Personal whiff there. For some reason, I thought he was in contention for a rotation slot, but I see now that he didn’t get a single spring start. Lopez, Volstad, Jackson would have been a better reference. At least Cabrera did stink in the spring anyway. Thanks for keeping me honest.

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  6. DowntownChico says:

    Excellent analysis Michael.

    I’m sure it’s to the dismay of Cub’s fans, but Sam’s numbers suggest he is best suited for a long middle relief type of role. He’s only getting hitters to swing and miss their first time seeing him. Accompany that with lack of pitching endurance, and your looking at a guy who can pitch one time through the order, to both righties and lefties. There is definite value in a guy who can control the game from the 5th-8th innings. It’s just not the value you would get from a 3rd spot in the rotation kind of guy.

    However, maybe he just isn’t meant to have a curveball in his repertoire, and he can continue to perform if he leaves it that way. With the situation the Cubs are in, they might as well see what he can provide from the SP position. Either way, it would be best to keep his outings short for the remainder of the year.

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    • Michael Barr says:

      yeah, I think the curveball is dead and gone. I think he can start, but they might just need to come up with a varied approach the 2nd/3rd time through.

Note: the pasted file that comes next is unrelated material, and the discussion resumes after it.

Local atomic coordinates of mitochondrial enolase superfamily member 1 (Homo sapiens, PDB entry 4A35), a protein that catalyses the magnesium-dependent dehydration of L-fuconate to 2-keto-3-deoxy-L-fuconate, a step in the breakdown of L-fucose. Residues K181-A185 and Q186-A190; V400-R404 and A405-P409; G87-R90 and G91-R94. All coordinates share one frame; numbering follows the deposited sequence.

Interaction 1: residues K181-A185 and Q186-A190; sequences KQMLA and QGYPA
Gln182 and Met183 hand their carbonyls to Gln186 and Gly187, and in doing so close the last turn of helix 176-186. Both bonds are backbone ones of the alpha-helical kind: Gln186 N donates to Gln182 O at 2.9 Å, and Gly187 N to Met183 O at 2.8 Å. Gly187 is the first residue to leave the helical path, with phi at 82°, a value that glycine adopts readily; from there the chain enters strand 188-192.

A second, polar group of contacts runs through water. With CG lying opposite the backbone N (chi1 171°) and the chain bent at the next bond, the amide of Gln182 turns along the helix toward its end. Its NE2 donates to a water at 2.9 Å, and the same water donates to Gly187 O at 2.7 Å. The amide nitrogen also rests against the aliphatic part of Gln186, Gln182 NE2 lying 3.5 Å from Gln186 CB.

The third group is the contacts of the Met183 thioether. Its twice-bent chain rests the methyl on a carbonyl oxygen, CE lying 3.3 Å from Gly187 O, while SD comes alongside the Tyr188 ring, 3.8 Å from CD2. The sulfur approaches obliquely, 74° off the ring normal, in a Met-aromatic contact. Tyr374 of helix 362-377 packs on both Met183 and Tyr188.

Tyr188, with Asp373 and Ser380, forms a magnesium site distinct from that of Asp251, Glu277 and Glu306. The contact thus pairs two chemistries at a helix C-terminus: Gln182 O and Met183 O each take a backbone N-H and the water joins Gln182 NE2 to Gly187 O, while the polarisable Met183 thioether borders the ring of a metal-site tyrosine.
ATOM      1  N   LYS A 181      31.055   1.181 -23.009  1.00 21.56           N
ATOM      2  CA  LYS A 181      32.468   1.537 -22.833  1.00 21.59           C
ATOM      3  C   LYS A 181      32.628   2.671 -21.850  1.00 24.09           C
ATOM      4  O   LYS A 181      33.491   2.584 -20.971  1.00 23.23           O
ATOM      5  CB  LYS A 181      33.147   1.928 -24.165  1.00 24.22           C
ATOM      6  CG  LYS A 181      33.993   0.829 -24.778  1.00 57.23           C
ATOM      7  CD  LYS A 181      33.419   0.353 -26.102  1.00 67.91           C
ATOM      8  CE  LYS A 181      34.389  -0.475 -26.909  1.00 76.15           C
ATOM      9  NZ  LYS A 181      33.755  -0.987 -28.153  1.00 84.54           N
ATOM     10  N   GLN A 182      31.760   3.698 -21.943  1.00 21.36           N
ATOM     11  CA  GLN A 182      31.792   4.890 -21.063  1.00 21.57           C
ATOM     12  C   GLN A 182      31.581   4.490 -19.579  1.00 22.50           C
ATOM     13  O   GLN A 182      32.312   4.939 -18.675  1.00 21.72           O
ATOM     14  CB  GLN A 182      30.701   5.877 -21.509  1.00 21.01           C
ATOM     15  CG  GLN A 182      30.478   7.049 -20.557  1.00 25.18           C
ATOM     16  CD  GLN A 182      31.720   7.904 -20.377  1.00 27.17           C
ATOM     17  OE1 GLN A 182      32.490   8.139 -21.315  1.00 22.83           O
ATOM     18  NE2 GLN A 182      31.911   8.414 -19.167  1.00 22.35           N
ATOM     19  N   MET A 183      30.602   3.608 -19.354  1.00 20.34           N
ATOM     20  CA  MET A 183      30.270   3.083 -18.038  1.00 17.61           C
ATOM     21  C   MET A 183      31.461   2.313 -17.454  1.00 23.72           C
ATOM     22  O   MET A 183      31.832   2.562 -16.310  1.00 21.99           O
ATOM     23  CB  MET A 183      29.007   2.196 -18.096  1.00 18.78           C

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  7. Antonio Bananas says:

    So, is he good enough to be “off limits”?

    I’d like to see him more as a shutdown reliever and these numbers don’t lie.

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    • jr5 says:

      I don’t know, a guy who has shown the ability to retain mid-90′s heat into the late innings, to go along with two swing and miss pitches, sounds like a starter to me.

      Obviously if he’s wearing down that’s an issue, but he’s never been a starter for a full season at the major league level. Messing around with the curve should (and seemed to) end. I guess what I’m saying is if a guy shows the potential of being a really good #3/borderline #2 type pitcher, you have to see that potential through. Those pitchers are rare, especially in the Cubs system.

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  8. Average_Casey says:

    I would just let him continue to start with a plan that once he reaches a certain pitch count, I would get a reliever up in the pen to start warming up. He gets tired and needs to build up his stamina and you do that by pitching. Just make a plan to have someone ready for when he has been getting tired and pull him. He won’t tell you he’s gassed when he is because competitors won’t do that. All they need to do is monitor the radar gun readings and when they slip noticeably or his control goes, yank him for the day. Also, skip a start or two every once in a while and he will get better. It’s not a big deal, he’s learning how to be a starter.